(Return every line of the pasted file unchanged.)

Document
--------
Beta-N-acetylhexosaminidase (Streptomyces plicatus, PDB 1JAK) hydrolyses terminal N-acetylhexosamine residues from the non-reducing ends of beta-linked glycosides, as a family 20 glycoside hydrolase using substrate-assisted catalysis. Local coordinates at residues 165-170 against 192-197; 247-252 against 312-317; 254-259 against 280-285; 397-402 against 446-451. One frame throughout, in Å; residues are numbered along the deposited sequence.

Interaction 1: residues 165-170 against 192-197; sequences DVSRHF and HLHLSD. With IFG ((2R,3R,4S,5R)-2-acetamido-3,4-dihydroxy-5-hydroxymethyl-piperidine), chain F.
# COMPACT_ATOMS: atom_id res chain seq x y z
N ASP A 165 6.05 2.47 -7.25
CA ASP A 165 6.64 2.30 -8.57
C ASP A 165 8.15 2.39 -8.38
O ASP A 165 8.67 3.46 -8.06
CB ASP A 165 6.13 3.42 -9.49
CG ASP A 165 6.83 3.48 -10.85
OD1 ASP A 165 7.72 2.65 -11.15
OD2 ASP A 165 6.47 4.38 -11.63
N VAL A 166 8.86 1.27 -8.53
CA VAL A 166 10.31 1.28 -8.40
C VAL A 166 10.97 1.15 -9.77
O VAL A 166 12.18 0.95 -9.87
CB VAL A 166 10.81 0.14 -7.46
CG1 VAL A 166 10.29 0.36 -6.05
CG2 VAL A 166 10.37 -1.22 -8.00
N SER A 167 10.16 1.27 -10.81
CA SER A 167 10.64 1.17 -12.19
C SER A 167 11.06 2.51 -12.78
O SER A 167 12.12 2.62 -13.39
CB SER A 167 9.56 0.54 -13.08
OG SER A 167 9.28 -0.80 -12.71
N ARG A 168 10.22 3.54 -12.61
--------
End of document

Beta-N-acetylhexosaminidase (Streptomyces plicatus, PDB 1JAK) hydrolyses terminal N-acetylhexosamine residues from the non-reducing ends of beta-linked glycosides, as a family 20 glycoside hydrolase using substrate-assisted catalysis. Local coordinates at residues 165-170 against 192-197; 247-252 against 312-317; 254-259 against 280-285; 397-402 against 446-451. One frame throughout, in Å; residues are numbered along the deposited sequence.

Interaction 1: residues 165-170 against 192-197; sequences DVSRHF and HLHLSD. With IFG ((2R,3R,4S,5R)-2-acetamido-3,4-dihydroxy-5-hydroxymethyl-piperidine), chain F.
# COMPACT_ATOMS: atom_id res chain seq x y z
N ASP A 165 6.05 2.47 -7.25
CA ASP A 165 6.64 2.30 -8.57
C ASP A 165 8.15 2.39 -8.38
O ASP A 165 8.67 3.46 -8.06
CB ASP A 165 6.13 3.42 -9.49
CG ASP A 165 6.83 3.48 -10.85
OD1 ASP A 165 7.72 2.65 -11.15
OD2 ASP A 165 6.47 4.38 -11.63
N VAL A 166 8.86 1.27 -8.53
CA VAL A 166 10.31 1.28 -8.40
C VAL A 166 10.97 1.15 -9.77
O VAL A 166 12.18 0.95 -9.87
CB VAL A 166 10.81 0.14 -7.46
CG1 VAL A 166 10.29 0.36 -6.05
CG2 VAL A 166 10.37 -1.22 -8.00
N SER A 167 10.16 1.27 -10.81
CA SER A 167 10.64 1.17 -12.19
C SER A 167 11.06 2.51 -12.78
O SER A 167 12.12 2.62 -13.39
CB SER A 167 9.56 0.54 -13.08
OG SER A 167 9.28 -0.80 -12.71
N ARG A 168 10.22 3.54 -12.61